The School of Engineering and Applied Science’s PRECISE Center and the School of Nursing at the University of Pennsylvania have formed a partnership with medical device leader Hillrom to develop technical solutions for health care challenges in multiple domains, including critical care, diabetes, mental health, and cardiology.
This collaboration will accelerate the adoption of new technologies by clinicians via unobtrusive, frictionless sensors that respect the natural workflow of caregivers.
PRECISE’s research on the internet-of-things and medical cyber-physical systems aims to provide verifiably safe healthcare solutions that leverage data, machine learning, and formal analysis. These solutions will establish the foundations for safe, autonomous medical systems that integrate medical devices, patients, clinicians, and personalized automation to improve health outcomes.
“By closely collaborating with industry partners, such as Hillrom, we hope to transition our technologies and solutions into mainstream clinical care to revolutionize health care in the future,” says PRECISE Center Director Insup Lee, Cecilia Fitler Moore Professor in Penn Engineering’s departments of Computer and Information Science and Electrical and Systems Engineering.
“PRECISE researchers are at the forefront of ensuring that modern technologies’ embedded systems are safe and secure,” said Vijay Kumar, Nemirovsky Family Dean of Penn Engineering. “Working directly with partners in the health care industry is crucial for enabling their expertise to benefit as many people as possible.”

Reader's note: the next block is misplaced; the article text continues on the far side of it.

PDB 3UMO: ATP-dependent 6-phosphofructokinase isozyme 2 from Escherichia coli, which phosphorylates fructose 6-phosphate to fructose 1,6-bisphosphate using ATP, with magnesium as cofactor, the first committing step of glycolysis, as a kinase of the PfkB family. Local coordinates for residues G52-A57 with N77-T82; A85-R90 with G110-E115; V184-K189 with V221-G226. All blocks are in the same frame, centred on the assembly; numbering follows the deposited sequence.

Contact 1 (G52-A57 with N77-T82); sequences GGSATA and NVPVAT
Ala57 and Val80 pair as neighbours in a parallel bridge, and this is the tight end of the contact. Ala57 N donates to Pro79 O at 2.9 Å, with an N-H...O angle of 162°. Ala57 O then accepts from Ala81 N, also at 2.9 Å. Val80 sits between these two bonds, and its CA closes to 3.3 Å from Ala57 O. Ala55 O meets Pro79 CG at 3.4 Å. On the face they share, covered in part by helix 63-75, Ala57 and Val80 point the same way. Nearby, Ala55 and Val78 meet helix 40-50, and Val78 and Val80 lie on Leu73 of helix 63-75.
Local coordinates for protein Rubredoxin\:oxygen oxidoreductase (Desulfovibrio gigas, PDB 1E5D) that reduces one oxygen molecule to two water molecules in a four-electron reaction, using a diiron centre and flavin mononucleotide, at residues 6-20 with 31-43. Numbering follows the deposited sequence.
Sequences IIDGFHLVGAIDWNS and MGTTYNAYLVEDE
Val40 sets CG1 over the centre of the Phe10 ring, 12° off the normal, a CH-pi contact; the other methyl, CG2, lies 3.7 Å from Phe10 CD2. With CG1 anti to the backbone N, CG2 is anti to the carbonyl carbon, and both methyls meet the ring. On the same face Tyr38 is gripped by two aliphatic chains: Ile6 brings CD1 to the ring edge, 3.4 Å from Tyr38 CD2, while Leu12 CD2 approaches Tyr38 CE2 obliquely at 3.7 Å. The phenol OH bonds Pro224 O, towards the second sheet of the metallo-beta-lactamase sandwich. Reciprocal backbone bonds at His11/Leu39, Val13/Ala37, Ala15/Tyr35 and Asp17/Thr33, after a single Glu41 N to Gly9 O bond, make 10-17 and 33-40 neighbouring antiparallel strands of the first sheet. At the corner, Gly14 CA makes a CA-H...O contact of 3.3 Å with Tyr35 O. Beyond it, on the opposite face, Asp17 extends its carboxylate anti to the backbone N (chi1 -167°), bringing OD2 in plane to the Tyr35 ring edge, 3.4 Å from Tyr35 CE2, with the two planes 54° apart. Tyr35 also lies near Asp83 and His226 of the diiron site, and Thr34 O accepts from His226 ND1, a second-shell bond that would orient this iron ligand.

Collaborating with Penn Nursing and Hillrom will allow PRECISE researchers to better understand the unique challenges of medical settings. Beyond helping to define the scope of problems that can be handled autonomously, Safe AI research can show how to best to present critical information for problems that require a human touch.
“This is a unique opportunity to redesign the future of clinical care by fostering interdisciplinary collaboration and generating patient and family centered solutions,” says George Demiris, a Penn Integrates Knowledge University Professor with appointments in Penn Nursing and Penn’s Perelman School of Medicine.
The partnership with PRECISE and the School of Nursing accelerates Hillrom’s plan to consolidate data collected from the EMR, various Hillrom devices and new sensors, including those from Penn, to provide actionable, clinical information at the point of care.
Critically, the gathering and synthesis of this information is poised to be a powerful tool in protecting patients against “never-events” — a class of particularly egregious medical errors, such as mismatching blood types.
“Through this partnership, we will demonstrate that Hillrom smart beds, vital signs devices and other Hillrom products can be platforms for advanced sensing and algorithm development to help prevent never-events in hospitals,” says John Groetelaars, president and CEO, Hillrom. “We appreciate the opportunity to collaborate with PRECISE and look forward to helping strengthen our industry’s AI capabilities.”
“We are thrilled to be partners in this exciting new venture. The inclusion of Penn Nursing ensures important perspectives at the point of care that can best improve patient outcomes,” says Penn Nursing Dean Antonia Villarruel.
This new partnership will combine the full, interdisciplinary strength of an institution like Penn with advanced engineering and deep insights from Hillrom’s clinical and innovation experts. That triumvirate of clinical, business, and engineering disciplines on one campus is a major strength of Penn via the PRECISE Center, as it breaks down silos and fosters effective and efficient interdisciplinary collaboration with industry.